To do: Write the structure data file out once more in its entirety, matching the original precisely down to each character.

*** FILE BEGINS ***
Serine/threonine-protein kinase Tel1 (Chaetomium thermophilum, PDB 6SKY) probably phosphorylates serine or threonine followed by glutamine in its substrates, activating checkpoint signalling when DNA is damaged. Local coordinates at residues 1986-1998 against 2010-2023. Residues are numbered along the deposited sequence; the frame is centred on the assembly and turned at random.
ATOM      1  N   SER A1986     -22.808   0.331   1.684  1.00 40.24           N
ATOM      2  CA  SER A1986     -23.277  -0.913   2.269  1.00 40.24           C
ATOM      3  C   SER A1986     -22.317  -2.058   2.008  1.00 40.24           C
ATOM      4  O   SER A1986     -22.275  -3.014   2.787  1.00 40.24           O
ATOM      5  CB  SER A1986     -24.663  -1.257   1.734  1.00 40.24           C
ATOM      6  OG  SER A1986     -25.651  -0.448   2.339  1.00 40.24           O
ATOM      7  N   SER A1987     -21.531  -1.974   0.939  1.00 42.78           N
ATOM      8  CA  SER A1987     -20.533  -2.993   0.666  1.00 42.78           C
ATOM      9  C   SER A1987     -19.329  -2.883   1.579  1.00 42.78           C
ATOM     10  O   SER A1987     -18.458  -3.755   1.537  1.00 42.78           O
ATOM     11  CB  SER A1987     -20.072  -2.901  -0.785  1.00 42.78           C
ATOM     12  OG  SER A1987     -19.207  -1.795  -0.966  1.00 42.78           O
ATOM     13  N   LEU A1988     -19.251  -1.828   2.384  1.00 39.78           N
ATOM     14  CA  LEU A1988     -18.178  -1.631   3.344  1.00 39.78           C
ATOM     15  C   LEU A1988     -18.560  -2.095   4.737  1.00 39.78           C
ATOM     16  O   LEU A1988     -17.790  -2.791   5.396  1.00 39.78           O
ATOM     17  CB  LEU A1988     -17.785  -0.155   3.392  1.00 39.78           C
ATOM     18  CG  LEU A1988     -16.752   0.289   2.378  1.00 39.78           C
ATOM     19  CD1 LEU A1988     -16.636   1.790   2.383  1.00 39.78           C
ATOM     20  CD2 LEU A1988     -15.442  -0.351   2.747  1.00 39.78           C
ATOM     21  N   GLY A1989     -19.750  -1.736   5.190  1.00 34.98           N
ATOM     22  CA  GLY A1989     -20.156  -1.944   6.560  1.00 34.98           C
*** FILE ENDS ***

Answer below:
Serine/threonine-protein kinase Tel1 (Chaetomium thermophilum, PDB 6SKY) probably phosphorylates serine or threonine followed by glutamine in its substrates, activating checkpoint signalling when DNA is damaged. Local coordinates at residues 1986-1998 against 2010-2023. Residues are numbered along the deposited sequence; the frame is centred on the assembly and turned at random.
ATOM      1  N   SER A1986     -22.808   0.331   1.684  1.00 40.24           N
ATOM      2  CA  SER A1986     -23.277  -0.913   2.269  1.00 40.24           C
ATOM      3  C   SER A1986     -22.317  -2.058   2.008  1.00 40.24           C
ATOM      4  O   SER A1986     -22.275  -3.014   2.787  1.00 40.24           O
ATOM      5  CB  SER A1986     -24.663  -1.257   1.734  1.00 40.24           C
ATOM      6  OG  SER A1986     -25.651  -0.448   2.339  1.00 40.24           O
ATOM      7  N   SER A1987     -21.531  -1.974   0.939  1.00 42.78           N
ATOM      8  CA  SER A1987     -20.533  -2.993   0.666  1.00 42.78           C
ATOM      9  C   SER A1987     -19.329  -2.883   1.579  1.00 42.78           C
ATOM     10  O   SER A1987     -18.458  -3.755   1.537  1.00 42.78           O
ATOM     11  CB  SER A1987     -20.072  -2.901  -0.785  1.00 42.78           C
ATOM     12  OG  SER A1987     -19.207  -1.795  -0.966  1.00 42.78           O
ATOM     13  N   LEU A1988     -19.251  -1.828   2.384  1.00 39.78           N
ATOM     14  CA  LEU A1988     -18.178  -1.631   3.344  1.00 39.78           C
ATOM     15  C   LEU A1988     -18.560  -2.095   4.737  1.00 39.78           C
ATOM     16  O   LEU A1988     -17.790  -2.791   5.396  1.00 39.78           O
ATOM     17  CB  LEU A1988     -17.785  -0.155   3.392  1.00 39.78           C
ATOM     18  CG  LEU A1988     -16.752   0.289   2.378  1.00 39.78           C
ATOM     19  CD1 LEU A1988     -16.636   1.790   2.383  1.00 39.78           C
ATOM     20  CD2 LEU A1988     -15.442  -0.351   2.747  1.00 39.78           C
ATOM     21  N   GLY A1989     -19.750  -1.736   5.190  1.00 34.98           N
ATOM     22  CA  GLY A1989     -20.156  -1.944   6.560  1.00 34.98           C